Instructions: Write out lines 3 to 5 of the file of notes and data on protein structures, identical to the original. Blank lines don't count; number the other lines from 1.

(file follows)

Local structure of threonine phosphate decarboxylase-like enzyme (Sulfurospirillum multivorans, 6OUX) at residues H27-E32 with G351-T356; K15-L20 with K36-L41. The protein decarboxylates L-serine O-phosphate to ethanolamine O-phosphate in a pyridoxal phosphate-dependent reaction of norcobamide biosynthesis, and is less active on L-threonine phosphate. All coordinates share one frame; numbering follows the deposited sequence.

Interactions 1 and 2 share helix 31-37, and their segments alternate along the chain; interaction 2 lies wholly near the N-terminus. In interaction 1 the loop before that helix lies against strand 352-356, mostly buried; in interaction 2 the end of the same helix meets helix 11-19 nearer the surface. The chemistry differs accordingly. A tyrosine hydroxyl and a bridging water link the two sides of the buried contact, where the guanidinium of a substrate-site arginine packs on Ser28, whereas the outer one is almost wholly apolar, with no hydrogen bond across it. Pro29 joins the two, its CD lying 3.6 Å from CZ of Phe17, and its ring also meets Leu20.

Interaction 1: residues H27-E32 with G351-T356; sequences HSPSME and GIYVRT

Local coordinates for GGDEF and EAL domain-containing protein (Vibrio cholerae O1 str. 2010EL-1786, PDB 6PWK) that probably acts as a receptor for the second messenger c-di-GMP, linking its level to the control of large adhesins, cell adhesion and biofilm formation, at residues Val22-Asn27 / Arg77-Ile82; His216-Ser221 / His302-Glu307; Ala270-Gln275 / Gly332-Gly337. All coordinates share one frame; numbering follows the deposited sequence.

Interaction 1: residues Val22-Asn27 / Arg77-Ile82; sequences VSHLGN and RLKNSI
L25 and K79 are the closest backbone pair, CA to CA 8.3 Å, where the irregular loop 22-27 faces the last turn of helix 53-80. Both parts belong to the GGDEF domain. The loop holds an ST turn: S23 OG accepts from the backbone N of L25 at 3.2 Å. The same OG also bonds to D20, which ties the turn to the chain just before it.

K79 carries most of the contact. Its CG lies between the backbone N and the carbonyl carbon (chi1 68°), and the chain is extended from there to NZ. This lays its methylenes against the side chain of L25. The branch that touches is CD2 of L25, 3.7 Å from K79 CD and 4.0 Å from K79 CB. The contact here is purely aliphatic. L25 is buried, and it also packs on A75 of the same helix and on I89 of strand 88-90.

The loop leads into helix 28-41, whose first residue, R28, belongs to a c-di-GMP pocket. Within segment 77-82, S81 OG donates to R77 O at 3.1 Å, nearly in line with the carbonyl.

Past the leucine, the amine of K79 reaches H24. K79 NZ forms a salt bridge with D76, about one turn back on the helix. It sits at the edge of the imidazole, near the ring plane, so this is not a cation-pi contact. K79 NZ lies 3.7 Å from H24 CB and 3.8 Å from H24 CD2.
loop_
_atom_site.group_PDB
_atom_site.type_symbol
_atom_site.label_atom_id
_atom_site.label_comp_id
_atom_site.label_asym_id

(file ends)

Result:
Interaction 1: residues H27-E32 with G351-T356; sequences HSPSME and GIYVRT

Local coordinates for GGDEF and EAL domain-containing protein (Vibrio cholerae O1 str. 2010EL-1786, PDB 6PWK) that probably acts as a receptor for the second messenger c-di-GMP, linking its level to the control of large adhesins, cell adhesion and biofilm formation, at residues Val22-Asn27 / Arg77-Ile82; His216-Ser221 / His302-Glu307; Ala270-Gln275 / Gly332-Gly337. All coordinates share one frame; numbering follows the deposited sequence.

Interaction 1: residues Val22-Asn27 / Arg77-Ile82; sequences VSHLGN and RLKNSI